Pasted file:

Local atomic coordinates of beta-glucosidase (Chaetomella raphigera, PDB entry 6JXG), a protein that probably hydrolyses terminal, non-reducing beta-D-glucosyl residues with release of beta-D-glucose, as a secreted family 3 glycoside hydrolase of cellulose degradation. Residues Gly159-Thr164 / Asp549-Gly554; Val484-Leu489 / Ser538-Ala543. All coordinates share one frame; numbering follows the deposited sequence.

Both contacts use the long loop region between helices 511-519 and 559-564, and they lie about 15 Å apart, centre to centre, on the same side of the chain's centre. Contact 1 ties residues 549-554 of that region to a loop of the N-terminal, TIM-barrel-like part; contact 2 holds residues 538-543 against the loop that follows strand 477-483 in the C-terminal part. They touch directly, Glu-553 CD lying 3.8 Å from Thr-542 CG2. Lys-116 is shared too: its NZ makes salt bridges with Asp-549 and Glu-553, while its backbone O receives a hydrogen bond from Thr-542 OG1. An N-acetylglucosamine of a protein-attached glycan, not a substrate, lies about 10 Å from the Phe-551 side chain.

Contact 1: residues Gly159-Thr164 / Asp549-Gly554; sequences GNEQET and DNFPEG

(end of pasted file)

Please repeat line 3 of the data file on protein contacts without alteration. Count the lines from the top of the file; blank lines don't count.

Contact 1: residues Gly159-Thr164 / Asp549-Gly554; sequences GNEQET and DNFPEG